Helping Students Make History
In the last four years that I’ve attended Hanover High School, I rarely heard justified complaints about the high school’s academics. We have a building of motivated, talented, and educated people looking over us; our faculty works tirelessly to give HHS students opportunities we often don’t even recognize. It is to further our success, only, that I wanted to critique our history class system. While the science, language, and math departments have honors classes, the whole social studies department has none. The English department has a 5-phase system, while the only ‘phased’ social studies class is a Survey version of US History. There are many ambitious students who are being slightly shorted- losing the 0.5 GPA weight that some colleges give- because of this distinction.
The importance of a class, though, is surely not it’s grade. Likewise, the Honor level of a course offers much more than GPA compensation. Discussion based classes, including many History courses, benefit even more from an accelerated level; ambitious classmates and curriculum can have a huge effect on a student’s focus. Furthermore, many of the most ambitious careers have roots in History Electives. A hopeful pre-Law student could benefit from an Honors Law class more than from Street Law or Constitutional Law, and it could test if the student is ready for such a challenging ambition. Economics, Media, Psychology, and Politics are all career ambitions as well as electives. An honors experience in one’s planned major can be enlightening; it may help catalyze a career decision the student would’ve made later in college, saving time and money.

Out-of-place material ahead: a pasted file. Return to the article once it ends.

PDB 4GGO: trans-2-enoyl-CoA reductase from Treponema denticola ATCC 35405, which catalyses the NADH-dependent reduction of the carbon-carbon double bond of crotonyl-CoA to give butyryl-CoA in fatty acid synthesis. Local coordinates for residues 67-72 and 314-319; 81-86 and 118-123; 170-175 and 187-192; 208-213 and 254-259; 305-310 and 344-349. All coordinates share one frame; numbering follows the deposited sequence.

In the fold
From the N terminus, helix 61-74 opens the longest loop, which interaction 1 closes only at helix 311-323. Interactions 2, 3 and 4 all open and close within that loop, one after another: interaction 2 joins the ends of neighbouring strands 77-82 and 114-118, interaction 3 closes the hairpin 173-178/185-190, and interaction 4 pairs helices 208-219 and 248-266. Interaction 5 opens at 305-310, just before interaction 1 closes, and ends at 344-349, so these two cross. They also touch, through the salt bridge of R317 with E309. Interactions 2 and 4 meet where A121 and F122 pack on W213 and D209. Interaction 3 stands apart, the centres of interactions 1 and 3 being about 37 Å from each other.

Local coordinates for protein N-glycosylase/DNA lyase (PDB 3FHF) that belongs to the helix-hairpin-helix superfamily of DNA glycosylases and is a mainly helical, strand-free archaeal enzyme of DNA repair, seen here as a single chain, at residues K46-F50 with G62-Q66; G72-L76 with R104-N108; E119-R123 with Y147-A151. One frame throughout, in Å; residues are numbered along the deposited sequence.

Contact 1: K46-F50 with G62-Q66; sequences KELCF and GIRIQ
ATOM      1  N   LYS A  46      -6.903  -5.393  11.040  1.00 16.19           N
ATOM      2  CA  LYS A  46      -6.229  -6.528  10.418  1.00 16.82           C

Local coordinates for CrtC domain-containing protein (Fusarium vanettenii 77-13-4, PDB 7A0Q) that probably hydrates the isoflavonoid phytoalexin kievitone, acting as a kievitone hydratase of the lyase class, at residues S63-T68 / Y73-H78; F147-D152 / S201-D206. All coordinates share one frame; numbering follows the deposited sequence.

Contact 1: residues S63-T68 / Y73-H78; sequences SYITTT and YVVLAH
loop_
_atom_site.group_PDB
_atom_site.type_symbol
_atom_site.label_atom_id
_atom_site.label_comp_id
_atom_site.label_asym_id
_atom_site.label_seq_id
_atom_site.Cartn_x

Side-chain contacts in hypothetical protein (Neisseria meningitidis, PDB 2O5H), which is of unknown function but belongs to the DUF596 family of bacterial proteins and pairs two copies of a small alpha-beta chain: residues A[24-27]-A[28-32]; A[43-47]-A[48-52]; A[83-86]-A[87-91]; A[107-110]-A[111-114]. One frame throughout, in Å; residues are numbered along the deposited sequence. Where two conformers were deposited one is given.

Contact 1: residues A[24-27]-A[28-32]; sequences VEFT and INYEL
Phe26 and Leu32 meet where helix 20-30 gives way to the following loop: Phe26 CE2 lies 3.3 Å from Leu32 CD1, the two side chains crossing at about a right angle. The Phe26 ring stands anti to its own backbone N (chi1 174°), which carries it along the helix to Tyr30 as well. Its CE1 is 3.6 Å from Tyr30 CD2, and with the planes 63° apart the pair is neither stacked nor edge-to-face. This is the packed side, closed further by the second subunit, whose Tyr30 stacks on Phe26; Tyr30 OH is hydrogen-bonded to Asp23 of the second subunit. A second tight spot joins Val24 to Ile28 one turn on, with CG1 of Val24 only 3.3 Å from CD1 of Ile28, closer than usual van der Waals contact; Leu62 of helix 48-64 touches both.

Furthermore, it would just more be fair this way. The three history courses available Freshman through Junior year are taken by all HHS students. A few of these classes could be brought to an honors level, giving the option of honors history to all HHS students. Enough students could fill an honors classroom, and the honors students, ambitious and interested, will pursue learning faster than the old curriculum’s restraints. Due to the rigorous requirements of some history courses, there are already students typing pages of notes for many history classes and electives, and an (H) on the portal would reward their effort fairly. If there is a question about efficiency of the phased system, or about if we want to stratify history students, why are we already putting Math Science and Language students through it? I am simply advocating for equal rights to hard working non-STEM students.
I am sure that if this idea was brought into the council, faculty, and administrative conversations, we could create a working system. Although I do not know the best way for Honors history classes to work, since I am ignorant on scheduling and class size guidelines, I believe that the Social Studies department could figure out a working model.